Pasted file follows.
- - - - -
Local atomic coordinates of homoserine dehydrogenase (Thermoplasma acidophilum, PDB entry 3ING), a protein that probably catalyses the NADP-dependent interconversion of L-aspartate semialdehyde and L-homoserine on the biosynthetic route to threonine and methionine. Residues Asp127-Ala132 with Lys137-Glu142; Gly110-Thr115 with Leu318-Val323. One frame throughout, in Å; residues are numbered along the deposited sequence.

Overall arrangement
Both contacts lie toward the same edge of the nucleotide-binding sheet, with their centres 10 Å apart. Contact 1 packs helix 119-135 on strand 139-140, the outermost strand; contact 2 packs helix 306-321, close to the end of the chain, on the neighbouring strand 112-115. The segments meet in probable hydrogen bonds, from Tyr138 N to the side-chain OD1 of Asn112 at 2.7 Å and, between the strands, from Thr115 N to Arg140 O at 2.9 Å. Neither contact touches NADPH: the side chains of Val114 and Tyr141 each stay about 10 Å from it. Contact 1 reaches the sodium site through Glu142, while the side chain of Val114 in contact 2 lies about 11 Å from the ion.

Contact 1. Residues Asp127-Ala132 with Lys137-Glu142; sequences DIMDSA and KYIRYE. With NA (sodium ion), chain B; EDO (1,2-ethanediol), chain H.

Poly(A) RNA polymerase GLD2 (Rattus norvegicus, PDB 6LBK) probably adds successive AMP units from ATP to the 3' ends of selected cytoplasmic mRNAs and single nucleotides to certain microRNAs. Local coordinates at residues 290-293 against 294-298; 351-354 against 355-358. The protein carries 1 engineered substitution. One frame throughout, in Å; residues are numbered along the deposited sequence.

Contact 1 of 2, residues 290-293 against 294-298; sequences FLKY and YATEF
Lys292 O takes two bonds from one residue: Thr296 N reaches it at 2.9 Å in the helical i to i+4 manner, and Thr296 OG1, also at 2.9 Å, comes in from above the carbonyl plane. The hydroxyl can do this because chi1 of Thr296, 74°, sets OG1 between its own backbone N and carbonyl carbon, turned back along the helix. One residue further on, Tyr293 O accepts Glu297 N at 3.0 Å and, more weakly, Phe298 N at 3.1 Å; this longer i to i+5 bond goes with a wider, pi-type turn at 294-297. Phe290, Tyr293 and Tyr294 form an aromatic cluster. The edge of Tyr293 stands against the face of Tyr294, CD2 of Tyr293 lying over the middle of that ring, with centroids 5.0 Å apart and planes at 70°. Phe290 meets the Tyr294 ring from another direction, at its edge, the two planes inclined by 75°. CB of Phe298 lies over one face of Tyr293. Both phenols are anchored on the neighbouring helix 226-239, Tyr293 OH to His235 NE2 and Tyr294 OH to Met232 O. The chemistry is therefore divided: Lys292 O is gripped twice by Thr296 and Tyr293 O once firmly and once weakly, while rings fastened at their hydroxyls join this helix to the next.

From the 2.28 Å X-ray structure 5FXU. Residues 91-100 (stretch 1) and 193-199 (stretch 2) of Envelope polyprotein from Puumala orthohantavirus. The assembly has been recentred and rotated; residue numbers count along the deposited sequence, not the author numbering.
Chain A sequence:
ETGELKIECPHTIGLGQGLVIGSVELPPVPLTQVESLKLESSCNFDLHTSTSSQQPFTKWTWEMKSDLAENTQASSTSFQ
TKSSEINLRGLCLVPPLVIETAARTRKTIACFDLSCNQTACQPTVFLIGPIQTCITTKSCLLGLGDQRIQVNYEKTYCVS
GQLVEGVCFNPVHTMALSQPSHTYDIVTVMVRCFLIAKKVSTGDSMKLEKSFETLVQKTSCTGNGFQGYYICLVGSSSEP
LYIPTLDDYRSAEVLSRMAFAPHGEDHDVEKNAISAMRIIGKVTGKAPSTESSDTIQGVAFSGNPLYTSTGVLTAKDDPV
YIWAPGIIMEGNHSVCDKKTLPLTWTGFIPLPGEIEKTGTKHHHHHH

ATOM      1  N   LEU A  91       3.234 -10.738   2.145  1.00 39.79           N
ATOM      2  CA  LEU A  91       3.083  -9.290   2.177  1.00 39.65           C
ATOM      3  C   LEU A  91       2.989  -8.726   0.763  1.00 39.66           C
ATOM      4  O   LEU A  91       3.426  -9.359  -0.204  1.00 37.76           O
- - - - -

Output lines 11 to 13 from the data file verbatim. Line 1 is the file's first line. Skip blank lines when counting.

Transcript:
TKSSEINLRGLCLVPPLVIETAARTRKTIACFDLSCNQTACQPTVFLIGPIQTCITTKSCLLGLGDQRIQVNYEKTYCVS
GQLVEGVCFNPVHTMALSQPSHTYDIVTVMVRCFLIAKKVSTGDSMKLEKSFETLVQKTSCTGNGFQGYYICLVGSSSEP
LYIPTLDDYRSAEVLSRMAFAPHGEDHDVEKNAISAMRIIGKVTGKAPSTESSDTIQGVAFSGNPLYTSTGVLTAKDDPV